Can ministers “draw a line” under the Birmingham voting fraud case?
Could another Andrew Gilligan Today programme piece, broadcast almost exactly two years before the famous “dodgy dossier” interview, come to haunt ministers in the run up to May 5th.
For it was the controversial reporter who did the first serious expose of the then new more relaxed postal voting arrangements only days before the last General Election. Then Gilligan filed a major report on the “Today” programme on how easy it was to get round the postal voting regulations.
The focus was the Torbay seat in Devon where Gilligan checked death notices in local papers and then arranged for postal voting forms in the names of deceased voters to be filed using the addresses of colleagues on the programme. This process produced seven postal vote forms which could have been used to vote in the seat where the Lib Dems were defending a majority of just 12.
It was a good scoop but hardly anybody followed the story up and by election day it was mostly forgotten.
Could the Gilligan template be the model for other journalistic investigations this time? After all it’s just another version of driving a white van through the security cordon at Windsor castle with a box marked BOMB inside.
We were very struck with a posting here by Paul who observed “….it now seems increasingly possible to me that, before the election, one or more newspapers might well manage to find evidence of fraud being committed in a GE constituency and run it as a major story before the election. I would not be surprised if one or more editors have secreted undercover journalists to try and discover just that. The question is what effect finding such evidence will have. If, as is possible, the winning party win a majority despite losing the popular vote, then in my humble opinion the brown stuff will hit the fan if any [hypothetical] allegations involve the governing party. Imagine a situation where the opposition parties decide to block each and every government bill in the lords until a new general election is held, with postal ballots banned, amid wholseale media hysteria and public demonstrations. In the [hypothetical] situation I suggest above, it could happen, after all how could a Government claim legitmacy as the elected house in a situation like this?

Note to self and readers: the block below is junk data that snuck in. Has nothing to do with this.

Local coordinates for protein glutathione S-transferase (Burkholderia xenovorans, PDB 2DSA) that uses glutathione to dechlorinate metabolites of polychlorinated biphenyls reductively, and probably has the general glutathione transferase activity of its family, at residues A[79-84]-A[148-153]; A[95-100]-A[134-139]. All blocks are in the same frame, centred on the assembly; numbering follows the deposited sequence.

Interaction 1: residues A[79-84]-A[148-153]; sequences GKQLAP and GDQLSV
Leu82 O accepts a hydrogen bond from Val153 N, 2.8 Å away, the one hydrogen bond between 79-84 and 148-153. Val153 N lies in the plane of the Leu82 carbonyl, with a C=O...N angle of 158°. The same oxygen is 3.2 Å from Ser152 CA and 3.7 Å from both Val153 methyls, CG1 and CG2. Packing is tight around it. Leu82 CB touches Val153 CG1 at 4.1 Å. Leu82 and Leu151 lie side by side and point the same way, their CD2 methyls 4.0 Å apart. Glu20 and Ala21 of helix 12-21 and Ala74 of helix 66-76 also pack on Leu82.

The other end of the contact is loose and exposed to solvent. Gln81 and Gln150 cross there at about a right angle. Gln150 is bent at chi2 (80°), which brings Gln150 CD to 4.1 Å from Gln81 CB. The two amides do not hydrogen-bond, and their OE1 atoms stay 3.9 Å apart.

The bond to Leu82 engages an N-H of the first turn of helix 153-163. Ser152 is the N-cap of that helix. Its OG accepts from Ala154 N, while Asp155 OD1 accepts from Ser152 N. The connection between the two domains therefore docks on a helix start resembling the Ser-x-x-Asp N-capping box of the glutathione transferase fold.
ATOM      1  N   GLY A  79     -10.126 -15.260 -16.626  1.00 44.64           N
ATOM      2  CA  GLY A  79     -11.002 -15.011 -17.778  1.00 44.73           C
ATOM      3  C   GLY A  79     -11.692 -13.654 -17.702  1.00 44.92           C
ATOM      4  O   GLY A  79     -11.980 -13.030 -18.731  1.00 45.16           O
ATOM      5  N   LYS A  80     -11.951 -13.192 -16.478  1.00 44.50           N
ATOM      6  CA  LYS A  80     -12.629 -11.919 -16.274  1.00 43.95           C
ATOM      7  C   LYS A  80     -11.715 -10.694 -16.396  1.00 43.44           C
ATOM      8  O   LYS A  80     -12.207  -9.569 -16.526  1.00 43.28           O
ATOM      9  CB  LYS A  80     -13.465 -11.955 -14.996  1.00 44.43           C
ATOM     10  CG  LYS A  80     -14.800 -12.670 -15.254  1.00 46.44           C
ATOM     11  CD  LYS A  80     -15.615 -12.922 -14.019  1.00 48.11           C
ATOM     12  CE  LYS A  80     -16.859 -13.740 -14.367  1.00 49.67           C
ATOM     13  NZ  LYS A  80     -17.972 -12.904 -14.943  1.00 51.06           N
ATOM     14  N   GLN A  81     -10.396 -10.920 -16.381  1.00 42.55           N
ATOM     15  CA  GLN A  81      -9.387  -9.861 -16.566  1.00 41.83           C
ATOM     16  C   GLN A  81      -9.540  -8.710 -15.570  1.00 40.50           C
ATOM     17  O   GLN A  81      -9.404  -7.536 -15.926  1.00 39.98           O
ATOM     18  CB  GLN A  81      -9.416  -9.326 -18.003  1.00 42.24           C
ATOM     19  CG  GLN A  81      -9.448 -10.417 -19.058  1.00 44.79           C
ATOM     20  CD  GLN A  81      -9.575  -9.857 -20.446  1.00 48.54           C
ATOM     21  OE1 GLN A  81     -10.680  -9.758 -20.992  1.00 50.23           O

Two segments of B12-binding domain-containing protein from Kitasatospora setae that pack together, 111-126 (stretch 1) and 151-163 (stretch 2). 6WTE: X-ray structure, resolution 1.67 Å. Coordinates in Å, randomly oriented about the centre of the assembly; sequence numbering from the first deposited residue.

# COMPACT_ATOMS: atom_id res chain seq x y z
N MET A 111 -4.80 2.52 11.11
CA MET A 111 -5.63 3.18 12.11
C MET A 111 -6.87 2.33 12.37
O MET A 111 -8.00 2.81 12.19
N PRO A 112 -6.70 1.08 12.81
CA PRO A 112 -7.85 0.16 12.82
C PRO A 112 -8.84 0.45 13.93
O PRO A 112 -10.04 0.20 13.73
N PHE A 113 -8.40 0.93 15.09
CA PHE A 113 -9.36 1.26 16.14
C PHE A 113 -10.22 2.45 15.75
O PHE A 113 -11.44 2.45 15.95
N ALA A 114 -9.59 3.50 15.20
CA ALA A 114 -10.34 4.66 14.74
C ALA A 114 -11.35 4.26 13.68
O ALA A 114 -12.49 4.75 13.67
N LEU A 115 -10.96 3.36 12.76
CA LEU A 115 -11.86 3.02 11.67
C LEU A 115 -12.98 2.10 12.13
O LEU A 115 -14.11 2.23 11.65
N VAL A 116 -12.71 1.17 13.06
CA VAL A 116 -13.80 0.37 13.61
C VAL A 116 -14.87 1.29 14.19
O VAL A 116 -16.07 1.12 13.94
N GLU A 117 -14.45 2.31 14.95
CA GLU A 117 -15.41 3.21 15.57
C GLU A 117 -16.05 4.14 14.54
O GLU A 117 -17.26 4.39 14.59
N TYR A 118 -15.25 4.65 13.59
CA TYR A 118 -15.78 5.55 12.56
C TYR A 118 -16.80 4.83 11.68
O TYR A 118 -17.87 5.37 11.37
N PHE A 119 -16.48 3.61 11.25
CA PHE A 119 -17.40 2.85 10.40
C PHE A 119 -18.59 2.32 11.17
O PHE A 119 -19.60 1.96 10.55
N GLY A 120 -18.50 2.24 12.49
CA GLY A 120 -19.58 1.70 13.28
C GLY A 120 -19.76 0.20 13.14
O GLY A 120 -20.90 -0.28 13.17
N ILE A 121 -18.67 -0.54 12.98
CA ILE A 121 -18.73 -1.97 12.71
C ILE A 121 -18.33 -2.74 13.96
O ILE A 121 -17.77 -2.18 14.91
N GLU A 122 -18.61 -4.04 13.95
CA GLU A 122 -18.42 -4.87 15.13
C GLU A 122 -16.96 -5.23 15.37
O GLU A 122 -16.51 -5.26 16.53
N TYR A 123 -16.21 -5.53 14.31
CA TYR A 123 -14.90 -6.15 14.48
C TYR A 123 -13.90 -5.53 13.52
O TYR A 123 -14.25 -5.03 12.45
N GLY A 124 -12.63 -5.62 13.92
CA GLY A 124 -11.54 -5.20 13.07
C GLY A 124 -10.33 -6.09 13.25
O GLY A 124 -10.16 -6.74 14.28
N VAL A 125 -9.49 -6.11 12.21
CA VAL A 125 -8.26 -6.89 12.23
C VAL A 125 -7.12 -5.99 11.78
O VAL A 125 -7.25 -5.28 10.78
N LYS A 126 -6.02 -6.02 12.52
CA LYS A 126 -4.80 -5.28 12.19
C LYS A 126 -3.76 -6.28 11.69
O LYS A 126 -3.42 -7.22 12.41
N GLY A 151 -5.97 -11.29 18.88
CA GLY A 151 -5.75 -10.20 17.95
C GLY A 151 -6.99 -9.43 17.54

To this another poster, Charles, commented “…People understand fairness far more instinctively than they understand fiscal policy. â€˜Labour will steal your voteâ€™ is not an attack Labour should write off”
The one thing that has really struck me about the campaign so far is the attitude of parts of the media to the Government. As one commentator noted – “journalists have stopped giving minister the benefit of the doubt”